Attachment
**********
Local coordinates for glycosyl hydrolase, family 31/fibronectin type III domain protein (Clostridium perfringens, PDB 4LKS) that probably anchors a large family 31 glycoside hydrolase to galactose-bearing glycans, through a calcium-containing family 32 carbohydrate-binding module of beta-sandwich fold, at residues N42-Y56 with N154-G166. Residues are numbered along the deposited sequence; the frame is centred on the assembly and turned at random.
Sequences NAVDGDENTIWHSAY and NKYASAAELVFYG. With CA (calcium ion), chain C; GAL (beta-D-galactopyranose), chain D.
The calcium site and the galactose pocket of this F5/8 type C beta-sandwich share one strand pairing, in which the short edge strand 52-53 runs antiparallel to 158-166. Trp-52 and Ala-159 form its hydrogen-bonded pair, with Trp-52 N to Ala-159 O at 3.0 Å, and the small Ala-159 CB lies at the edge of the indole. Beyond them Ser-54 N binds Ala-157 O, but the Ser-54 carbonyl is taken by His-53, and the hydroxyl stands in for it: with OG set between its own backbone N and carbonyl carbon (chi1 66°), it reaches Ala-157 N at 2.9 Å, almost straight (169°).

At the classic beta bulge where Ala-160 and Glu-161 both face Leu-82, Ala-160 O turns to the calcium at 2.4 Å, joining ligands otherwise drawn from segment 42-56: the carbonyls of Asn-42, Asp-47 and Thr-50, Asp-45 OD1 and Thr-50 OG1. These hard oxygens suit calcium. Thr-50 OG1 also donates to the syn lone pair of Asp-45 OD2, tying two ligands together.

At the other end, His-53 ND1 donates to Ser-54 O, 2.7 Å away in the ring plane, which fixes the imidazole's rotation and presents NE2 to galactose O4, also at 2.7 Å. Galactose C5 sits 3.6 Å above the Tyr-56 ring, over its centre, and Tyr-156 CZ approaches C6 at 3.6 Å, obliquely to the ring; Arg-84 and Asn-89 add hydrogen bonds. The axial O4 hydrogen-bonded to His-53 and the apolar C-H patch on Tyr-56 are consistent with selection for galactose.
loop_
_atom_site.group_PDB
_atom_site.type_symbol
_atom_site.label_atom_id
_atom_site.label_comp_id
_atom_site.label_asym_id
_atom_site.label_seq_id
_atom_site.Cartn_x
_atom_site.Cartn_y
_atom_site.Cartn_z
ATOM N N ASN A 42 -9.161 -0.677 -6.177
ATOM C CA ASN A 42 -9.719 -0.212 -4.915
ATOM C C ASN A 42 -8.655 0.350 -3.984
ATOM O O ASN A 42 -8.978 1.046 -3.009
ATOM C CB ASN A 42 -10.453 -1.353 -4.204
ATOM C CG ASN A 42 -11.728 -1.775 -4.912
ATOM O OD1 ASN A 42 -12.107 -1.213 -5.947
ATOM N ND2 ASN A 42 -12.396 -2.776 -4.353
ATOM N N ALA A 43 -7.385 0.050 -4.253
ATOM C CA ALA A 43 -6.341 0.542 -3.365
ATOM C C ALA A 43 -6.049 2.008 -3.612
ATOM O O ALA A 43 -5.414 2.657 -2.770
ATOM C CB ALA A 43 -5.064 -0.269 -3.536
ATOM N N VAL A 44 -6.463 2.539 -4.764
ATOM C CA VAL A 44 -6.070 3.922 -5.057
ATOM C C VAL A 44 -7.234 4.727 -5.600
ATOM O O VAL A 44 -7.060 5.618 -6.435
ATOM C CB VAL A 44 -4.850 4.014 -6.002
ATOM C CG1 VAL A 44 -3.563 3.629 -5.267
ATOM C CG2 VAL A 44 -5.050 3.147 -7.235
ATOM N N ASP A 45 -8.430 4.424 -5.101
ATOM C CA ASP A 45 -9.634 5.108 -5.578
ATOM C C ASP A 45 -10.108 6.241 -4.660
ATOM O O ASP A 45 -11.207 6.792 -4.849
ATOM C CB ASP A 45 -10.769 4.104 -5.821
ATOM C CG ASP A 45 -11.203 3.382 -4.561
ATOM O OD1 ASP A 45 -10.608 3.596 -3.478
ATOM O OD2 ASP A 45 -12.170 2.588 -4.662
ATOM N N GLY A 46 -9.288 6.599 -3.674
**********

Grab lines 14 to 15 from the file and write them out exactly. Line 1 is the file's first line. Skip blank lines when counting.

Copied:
_atom_site.Cartn_y
_atom_site.Cartn_z